I often conduct company-wide coaching on social media on how individuals and functional teams can leverage the power of social media. We talk about how to post thoughtful comments and engage in relevant conversation without overtly "selling." In addition to helping the company, these ambassadors get to build their thought leadership profiles and be seen and heard by their peers.
4. Focus on the human side of technology.
We all know it's the people, not the technology, that makes a brand successful. Of course, you need to tell your technology story. However, as tech marketers, we should also bake in programs to spotlight the people behind the brand. Technology for technology's sake doesn't generate the headlines that founders and engineers crave. Sending out data sheets on digital platforms doesn't result in social engagement, either.
One way to explain your product is to focus on customer pain points and show how you helped solve the problem. Better yet, celebrate the product's impact on lives, society, or the planet. Tell a story. Include anecdotes about how the team created the product, including failures and successes. Develop branded and non-branded content that's interesting and inspirational. Add humor to your emails and social cards.
Granted, some technologies are hard to explain, especially complex enterprise software. Create a narrative to tell how technology touches our lives every day, reaching aspects like banking, shopping, or storing memories.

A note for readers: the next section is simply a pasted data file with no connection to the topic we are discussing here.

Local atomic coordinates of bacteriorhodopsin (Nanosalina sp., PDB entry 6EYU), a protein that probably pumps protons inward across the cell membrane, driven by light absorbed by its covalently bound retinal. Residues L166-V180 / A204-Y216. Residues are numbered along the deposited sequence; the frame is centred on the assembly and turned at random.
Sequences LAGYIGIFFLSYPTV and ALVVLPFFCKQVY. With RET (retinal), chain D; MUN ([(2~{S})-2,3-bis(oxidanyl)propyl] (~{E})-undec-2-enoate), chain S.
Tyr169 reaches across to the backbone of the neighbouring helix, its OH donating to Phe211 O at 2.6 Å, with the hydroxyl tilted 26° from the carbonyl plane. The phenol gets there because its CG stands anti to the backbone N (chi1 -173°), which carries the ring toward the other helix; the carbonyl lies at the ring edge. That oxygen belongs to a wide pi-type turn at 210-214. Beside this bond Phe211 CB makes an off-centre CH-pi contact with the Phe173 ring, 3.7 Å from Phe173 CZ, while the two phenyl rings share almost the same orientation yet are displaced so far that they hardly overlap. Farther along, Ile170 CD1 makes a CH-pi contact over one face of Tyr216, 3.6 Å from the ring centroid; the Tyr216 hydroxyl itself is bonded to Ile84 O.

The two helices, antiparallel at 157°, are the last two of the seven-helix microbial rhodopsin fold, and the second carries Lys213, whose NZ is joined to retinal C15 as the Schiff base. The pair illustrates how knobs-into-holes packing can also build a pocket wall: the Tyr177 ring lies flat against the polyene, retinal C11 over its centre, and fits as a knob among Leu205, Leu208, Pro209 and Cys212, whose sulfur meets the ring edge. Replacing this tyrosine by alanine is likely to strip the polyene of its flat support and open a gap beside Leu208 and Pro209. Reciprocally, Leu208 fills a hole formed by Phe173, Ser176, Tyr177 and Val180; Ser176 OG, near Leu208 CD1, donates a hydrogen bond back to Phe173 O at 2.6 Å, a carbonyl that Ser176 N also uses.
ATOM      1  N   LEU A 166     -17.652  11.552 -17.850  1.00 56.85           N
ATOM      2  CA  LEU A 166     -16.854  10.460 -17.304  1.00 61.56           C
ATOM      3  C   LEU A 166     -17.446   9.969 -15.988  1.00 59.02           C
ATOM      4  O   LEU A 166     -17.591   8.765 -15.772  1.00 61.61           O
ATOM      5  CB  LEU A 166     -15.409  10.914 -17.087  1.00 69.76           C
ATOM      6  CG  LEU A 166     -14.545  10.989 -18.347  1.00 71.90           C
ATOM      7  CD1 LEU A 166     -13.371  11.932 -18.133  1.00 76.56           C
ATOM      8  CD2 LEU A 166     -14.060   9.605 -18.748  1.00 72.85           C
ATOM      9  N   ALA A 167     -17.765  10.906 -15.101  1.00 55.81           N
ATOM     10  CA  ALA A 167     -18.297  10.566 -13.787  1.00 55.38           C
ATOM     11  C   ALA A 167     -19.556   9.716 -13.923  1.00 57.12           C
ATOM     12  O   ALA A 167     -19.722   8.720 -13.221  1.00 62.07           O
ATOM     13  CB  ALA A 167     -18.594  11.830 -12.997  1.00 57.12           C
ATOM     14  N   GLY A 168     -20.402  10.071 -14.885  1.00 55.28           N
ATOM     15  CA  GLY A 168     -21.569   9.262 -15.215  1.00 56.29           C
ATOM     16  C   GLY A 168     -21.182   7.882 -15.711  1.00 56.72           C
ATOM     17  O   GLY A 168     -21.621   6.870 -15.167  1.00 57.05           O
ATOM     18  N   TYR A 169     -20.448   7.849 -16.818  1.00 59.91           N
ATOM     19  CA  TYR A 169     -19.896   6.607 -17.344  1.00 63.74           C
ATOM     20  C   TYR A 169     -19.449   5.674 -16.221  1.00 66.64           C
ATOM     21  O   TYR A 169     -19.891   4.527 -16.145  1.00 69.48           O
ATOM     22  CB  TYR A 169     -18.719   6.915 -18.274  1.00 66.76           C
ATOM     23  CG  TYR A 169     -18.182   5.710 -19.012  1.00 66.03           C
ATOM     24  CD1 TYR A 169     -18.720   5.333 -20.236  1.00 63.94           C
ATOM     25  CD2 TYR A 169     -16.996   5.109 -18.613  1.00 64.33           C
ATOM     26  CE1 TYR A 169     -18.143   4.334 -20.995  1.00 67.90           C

5. Contribute to society.
Giving back to the community is a business imperative. Generosity not only humanizes a brand but supports a cause that's important to employees. For example, we often buy from stores that are giving back to the community or schools. Similarly, people expect technology organizations, especially large enterprises, to be good neighbors, doing things like helping improve STEM initiatives and helping during natural disasters.
People like buying from brands that show empathy. Doing simple things like partnering with nonprofits (like food banks), encouraging employees to volunteer in soup kitchens, or conducting a toy drive for the holiday season makes a difference in people's lives. You could promote sustainability or aid a cause your employees care about.
Granted, you may not be selling your product directly. However, the goodwill and accompanying word of mouth helps a business succeed and boosts employee morale.
Incorporating all or some of these steps into your corporate marketing strategy will go a long way to bringing a brand to life, both for startups and established businesses. As you can see, the new Microsoft CEO recognizes the importance of humanizing the brand and has, therefore, shifted the way the company talks about itself and how it engages with its customers.
How else could we humanize a brand and bring technology to life? I'd love to hear your thoughts.
Parna Sarkar-Basu is a corporate marketing strategist and founder of Brand and Buzz Marketing. Leveraging her two passions—technology and brand building—Parna has an innate skill of humanizing brands, simplifying complex concepts, and creating industry buzz that elevates companies to new heights. Recipient of multiple awards, Parna serves as a strategic advisor to CEOs and founders. She collaborates with them on a variety of engagements, from launching companies and products globally to reputation management and thought leadership.
A champion for STEM initiatives and innovation, Parna serves as the WITI (Women in Technology International) Boston Network executive advisor and sits on the South Shore Innovation board. Connect with her on LinkedIn and Twitter.
Opinions expressed by the author are not necessarily those of WITI.